Description: Conventional drug delivery systems are plagued by problems such as non-specific targeting and low bioavailability. Bacterial-based drug delivery systems have gained much interest due to their ability to overcome the issue of non-specific delivery of drugs. This is achieved by engineering bacteria to sense and respond to specific stimuli present in the microenvironment of these pathogenic cells. In this project, we propose the development of a dual-sensor bacteria which can only survive, and release therapeutics, within the targeted part of the human body (i.e., spatially specific). As our proof of concept, we will be engineering the Escherichia coli bacterium to target cancer tumors with high environmental lactate — see Warburg effect. To ensure that the bacterium will only affect cancer cells, the bacterium is engineered to detect, and adhere to a cancer specific surface marker. Upon detection, a quorum sensing system and the production of invasin and listeriolysin O is triggered. The invasin and listeriolysin O then allows the bacteria to deliver its payload directly into the cytoplasm of the cancer cell. Since the production of invasin and listeriolysin O cannot occur in the absence of the said marker, this delivery system will only target cancer cells, concentrating drug payload at the intended site. Our team has been working on cloning our desired biobrick parts and modelling our gene circuit. We hope to be able to characterise and optimise our parts, and demonstrate a functional spatially-specific drug delivery system, as well as complement our wet lab efforts with our model.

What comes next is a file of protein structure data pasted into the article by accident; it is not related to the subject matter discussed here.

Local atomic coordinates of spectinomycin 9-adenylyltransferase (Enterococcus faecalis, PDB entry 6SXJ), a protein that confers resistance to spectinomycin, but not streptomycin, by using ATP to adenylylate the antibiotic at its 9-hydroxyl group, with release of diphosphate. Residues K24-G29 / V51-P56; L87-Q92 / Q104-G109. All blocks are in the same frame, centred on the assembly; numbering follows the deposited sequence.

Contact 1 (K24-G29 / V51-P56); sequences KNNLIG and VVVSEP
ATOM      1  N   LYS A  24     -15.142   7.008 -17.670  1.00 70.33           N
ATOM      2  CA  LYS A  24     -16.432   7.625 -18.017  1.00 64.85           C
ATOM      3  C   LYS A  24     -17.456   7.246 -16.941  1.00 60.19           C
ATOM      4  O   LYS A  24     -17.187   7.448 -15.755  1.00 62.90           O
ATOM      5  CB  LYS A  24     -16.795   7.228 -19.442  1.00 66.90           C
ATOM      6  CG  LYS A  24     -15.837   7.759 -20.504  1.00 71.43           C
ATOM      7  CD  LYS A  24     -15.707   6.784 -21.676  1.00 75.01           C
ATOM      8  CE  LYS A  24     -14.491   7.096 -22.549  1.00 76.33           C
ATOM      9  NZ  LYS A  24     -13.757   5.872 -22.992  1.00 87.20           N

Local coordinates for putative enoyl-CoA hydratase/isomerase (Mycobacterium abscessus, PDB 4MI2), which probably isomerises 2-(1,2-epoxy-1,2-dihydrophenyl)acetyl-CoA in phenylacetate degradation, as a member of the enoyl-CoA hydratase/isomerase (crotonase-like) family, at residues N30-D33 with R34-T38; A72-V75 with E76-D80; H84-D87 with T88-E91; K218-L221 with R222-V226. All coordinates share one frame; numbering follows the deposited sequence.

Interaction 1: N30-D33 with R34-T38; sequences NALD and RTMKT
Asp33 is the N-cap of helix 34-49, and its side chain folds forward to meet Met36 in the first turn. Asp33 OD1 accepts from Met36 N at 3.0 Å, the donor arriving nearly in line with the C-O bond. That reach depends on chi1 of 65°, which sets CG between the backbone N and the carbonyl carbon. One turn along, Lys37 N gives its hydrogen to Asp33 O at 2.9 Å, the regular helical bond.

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Year: 2016Visit Wiki
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Updated at: 8/9/16